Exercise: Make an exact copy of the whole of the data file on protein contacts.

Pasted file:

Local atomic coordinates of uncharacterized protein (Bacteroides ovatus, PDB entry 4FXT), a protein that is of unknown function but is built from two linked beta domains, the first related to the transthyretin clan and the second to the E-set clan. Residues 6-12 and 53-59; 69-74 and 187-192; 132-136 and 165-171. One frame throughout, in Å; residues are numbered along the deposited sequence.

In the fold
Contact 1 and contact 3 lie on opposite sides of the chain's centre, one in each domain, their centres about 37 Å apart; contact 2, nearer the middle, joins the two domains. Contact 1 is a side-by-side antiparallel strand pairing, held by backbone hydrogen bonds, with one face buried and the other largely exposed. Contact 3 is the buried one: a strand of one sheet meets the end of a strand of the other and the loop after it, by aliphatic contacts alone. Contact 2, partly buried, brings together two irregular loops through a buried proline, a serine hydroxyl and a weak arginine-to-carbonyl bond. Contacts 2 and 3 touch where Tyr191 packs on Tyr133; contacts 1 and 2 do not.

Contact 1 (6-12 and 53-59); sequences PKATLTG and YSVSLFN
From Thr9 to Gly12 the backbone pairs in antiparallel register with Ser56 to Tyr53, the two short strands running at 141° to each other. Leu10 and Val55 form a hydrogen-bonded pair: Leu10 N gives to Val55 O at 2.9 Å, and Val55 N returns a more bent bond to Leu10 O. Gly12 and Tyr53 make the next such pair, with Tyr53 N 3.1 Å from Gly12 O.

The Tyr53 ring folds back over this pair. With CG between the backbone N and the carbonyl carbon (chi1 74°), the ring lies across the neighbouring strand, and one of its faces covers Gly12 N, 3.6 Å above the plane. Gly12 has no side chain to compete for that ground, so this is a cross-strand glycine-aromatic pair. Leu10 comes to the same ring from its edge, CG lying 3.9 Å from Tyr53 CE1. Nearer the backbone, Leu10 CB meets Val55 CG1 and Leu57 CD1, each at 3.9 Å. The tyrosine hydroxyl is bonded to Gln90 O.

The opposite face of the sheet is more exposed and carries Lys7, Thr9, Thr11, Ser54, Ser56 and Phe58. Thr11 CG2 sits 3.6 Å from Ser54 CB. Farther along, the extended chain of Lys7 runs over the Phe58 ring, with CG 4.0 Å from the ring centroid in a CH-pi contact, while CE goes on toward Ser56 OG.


Local atomic coordinates of uncharacterized protein (Bacteroides ovatus, PDB entry 4FXT), a protein that is of unknown function but is built from two linked beta domains, the first related to the transthyretin clan and the second to the E-set clan. Residues 6-12 and 53-59; 69-74 and 187-192; 132-136 and 165-171. One frame throughout, in Å; residues are numbered along the deposited sequence.

In the fold
Contact 1 and contact 3 lie on opposite sides of the chain's centre, one in each domain, their centres about 37 Å apart; contact 2, nearer the middle, joins the two domains. Contact 1 is a side-by-side antiparallel strand pairing, held by backbone hydrogen bonds, with one face buried and the other largely exposed. Contact 3 is the buried one: a strand of one sheet meets the end of a strand of the other and the loop after it, by aliphatic contacts alone. Contact 2, partly buried, brings together two irregular loops through a buried proline, a serine hydroxyl and a weak arginine-to-carbonyl bond. Contacts 2 and 3 touch where Tyr191 packs on Tyr133; contacts 1 and 2 do not.

Contact 1 (6-12 and 53-59); sequences PKATLTG and YSVSLFN
From Thr9 to Gly12 the backbone pairs in antiparallel register with Ser56 to Tyr53, the two short strands running at 141° to each other. Leu10 and Val55 form a hydrogen-bonded pair: Leu10 N gives to Val55 O at 2.9 Å, and Val55 N returns a more bent bond to Leu10 O. Gly12 and Tyr53 make the next such pair, with Tyr53 N 3.1 Å from Gly12 O.

The Tyr53 ring folds back over this pair. With CG between the backbone N and the carbonyl carbon (chi1 74°), the ring lies across the neighbouring strand, and one of its faces covers Gly12 N, 3.6 Å above the plane. Gly12 has no side chain to compete for that ground, so this is a cross-strand glycine-aromatic pair. Leu10 comes to the same ring from its edge, CG lying 3.9 Å from Tyr53 CE1. Nearer the backbone, Leu10 CB meets Val55 CG1 and Leu57 CD1, each at 3.9 Å. The tyrosine hydroxyl is bonded to Gln90 O.

The opposite face of the sheet is more exposed and carries Lys7, Thr9, Thr11, Ser54, Ser56 and Phe58. Thr11 CG2 sits 3.6 Å from Ser54 CB. Farther along, the extended chain of Lys7 runs over the Phe58 ring, with CG 4.0 Å from the ring centroid in a CH-pi contact, while CE goes on toward Ser56 OG.